Christopher Mims

Christopher Mims's dystopian non-fiction is sought after by an ever-growing roster of publications.

'climate hawks' in the other sense

Oil-fattened Congress well on way to preventing EPA from regulating greenhouse gases

Congress is now moving to make it illegal for the government to regulate greenhouse gases, under any circumstances. Apparently killing off possibly the last chance the U.S. had to act on climate change in time to avoid its worst impacts wasn’t enough to sate their appetite for destruction? On Friday, the House Committee on Energy and Commerce — whose leaders are backed by ag, chemical, and fossil fuel industries — voted to strip the EPA of its existing powers to regulate carbon dioxide, methane, and other agents of global warming. That sucks. What sucks worse: Their efforts might just survive …

dateline: holy crap

Does climate change mean more tsunamis?

March 11 tsunami leads to an explosion at Chiba Works, an industrial (chemical, steel, etc.) facility in Ichihara, Japan.Photo: @odyssey Update: The intent of this piece isn’t to attribute today’s tragedy to climate change. Apologies to those whom I misled with the headline. It was meant literally, as in: Tsunamis are inundations of shorelines and therefore have impacts that resemble storm surges, which are one of the most immediate threats of a warmer planet. In addition, climate change may cause tsunamis directly, so it’s possible we’ll someday see more images like this as a result. Update 2: Changed the headline (it …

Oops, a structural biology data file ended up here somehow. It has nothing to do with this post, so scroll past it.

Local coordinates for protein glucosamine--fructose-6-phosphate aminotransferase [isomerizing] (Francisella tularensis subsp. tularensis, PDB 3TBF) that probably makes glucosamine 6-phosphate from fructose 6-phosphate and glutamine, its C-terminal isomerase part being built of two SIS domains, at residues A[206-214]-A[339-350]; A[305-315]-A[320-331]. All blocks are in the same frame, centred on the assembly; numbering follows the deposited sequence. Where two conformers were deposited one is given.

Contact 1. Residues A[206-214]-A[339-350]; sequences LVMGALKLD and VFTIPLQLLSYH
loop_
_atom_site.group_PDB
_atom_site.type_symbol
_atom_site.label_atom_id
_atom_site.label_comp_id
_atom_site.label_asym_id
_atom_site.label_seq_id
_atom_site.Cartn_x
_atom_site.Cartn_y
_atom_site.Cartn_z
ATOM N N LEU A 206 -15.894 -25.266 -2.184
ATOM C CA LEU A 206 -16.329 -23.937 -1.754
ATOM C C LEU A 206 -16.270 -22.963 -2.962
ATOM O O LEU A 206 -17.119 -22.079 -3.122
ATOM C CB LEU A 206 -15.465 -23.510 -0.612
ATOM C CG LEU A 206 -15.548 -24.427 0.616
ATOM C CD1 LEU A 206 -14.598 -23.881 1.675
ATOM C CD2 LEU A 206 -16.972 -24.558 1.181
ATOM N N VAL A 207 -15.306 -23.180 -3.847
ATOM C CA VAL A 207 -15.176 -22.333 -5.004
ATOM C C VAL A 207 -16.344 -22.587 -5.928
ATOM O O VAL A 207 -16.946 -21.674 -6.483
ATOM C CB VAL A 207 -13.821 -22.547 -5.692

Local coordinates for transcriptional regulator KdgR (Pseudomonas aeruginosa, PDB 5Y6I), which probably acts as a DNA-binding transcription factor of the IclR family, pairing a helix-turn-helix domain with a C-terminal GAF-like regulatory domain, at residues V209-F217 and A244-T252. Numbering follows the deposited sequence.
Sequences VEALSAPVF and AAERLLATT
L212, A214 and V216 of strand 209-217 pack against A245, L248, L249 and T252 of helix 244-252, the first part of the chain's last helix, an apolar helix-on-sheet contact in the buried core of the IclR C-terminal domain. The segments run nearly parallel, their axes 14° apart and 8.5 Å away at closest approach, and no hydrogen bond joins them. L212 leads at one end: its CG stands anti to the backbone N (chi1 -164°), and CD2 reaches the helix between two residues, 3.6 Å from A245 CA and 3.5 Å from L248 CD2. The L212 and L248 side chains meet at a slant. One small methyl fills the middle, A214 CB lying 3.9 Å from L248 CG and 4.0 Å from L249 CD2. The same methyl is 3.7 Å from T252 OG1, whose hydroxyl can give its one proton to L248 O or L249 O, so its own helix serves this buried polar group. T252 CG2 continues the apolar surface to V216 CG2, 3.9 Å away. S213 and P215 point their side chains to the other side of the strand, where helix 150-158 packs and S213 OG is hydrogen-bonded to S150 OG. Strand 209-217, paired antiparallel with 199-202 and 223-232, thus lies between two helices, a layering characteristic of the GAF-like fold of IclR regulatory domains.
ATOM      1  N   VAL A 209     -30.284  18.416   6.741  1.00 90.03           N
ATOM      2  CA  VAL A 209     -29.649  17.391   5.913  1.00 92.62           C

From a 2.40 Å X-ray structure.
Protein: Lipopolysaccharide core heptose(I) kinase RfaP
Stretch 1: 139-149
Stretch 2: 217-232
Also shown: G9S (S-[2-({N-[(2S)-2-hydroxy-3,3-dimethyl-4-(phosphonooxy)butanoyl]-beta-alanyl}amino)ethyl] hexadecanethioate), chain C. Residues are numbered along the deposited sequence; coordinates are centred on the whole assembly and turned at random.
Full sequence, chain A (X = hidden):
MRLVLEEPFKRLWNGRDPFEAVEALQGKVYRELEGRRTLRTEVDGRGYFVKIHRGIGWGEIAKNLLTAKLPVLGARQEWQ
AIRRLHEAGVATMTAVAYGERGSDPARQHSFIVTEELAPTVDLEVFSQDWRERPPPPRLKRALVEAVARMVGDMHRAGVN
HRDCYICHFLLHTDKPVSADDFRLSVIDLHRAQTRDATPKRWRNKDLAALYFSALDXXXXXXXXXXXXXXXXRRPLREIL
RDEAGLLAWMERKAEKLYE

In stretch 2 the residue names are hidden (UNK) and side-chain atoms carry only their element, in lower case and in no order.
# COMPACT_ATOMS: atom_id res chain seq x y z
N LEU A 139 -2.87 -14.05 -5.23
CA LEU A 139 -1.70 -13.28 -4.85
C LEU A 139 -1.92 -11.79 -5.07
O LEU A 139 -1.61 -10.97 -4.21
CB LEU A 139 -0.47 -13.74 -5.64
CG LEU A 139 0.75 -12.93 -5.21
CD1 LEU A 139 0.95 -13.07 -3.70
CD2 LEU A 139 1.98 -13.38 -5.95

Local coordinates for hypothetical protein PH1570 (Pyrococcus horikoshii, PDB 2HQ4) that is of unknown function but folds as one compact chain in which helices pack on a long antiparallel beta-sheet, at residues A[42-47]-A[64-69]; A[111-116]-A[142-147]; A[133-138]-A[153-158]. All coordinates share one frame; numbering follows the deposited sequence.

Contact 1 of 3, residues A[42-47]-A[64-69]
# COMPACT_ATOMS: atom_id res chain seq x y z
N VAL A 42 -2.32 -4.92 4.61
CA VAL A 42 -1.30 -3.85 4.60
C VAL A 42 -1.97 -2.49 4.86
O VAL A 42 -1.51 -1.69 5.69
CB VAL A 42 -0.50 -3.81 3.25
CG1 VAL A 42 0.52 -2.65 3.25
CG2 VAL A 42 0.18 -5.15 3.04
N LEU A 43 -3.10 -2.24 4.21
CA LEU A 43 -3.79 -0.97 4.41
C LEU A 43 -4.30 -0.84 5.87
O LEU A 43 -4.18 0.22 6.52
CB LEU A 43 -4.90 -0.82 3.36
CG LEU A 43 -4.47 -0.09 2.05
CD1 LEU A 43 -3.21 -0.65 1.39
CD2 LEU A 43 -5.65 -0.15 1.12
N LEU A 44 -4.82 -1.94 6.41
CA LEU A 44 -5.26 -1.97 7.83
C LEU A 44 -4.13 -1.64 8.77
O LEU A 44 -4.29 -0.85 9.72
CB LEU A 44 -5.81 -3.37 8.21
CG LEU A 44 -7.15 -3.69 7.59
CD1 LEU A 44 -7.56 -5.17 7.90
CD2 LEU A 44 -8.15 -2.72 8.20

With a Little Help From My Friends

Thanks to Ringo Starr, Chevron won’t be forking over $18B to Ecuadoran Indians

Photo: Rainforest Action Network At least for now, Chevron doesn’t owe Ecuadoran villagers $18 billion for completely ruining their jungle with oil, a U.S. district court judge has ruled. That’s a reversal of a decision made last month by a court in Ecuador — but Judge Lewis Kaplan figures he has just as much say in Ecuador’s business as Ecuador does. To bolster his complex claim that he has jurisdiction over this case, Kaplan cites a past case in which Ringo Starr, of all people, was held accountable in a U.S. court. Ringo lost that case and wound up owing …

so long and thanks for all the asthma

Pacific Northwest sends coal a Dear John letter

p.p1 {margin: 0.0px 0.0px 0.0px 0.0px; font: 15.0px Arial} p.p2 {margin: 0.0px 0.0px 0.0px 0.0px; font: 15.0px Arial; color: #1f0199} span.s1 {text-decoration: underline ; color: #1f0199} span.s2 {text-decoration: underline} span.s3 {color: #000000} Dear Coal, We’ve been together a long, long time, but I’m sorry, I’m leaving you for another. Don’t try to argue: like it or not, I need you to move out by 2025. My friends at the Sierra Club have been pushing hard for this for a while, what with the lobbying and their Beyond Coal campaign, and I finally have to concede they’re right. You might as well know there’s …

I have just one word for you: China

Why climate change is now irrelevant to clean energy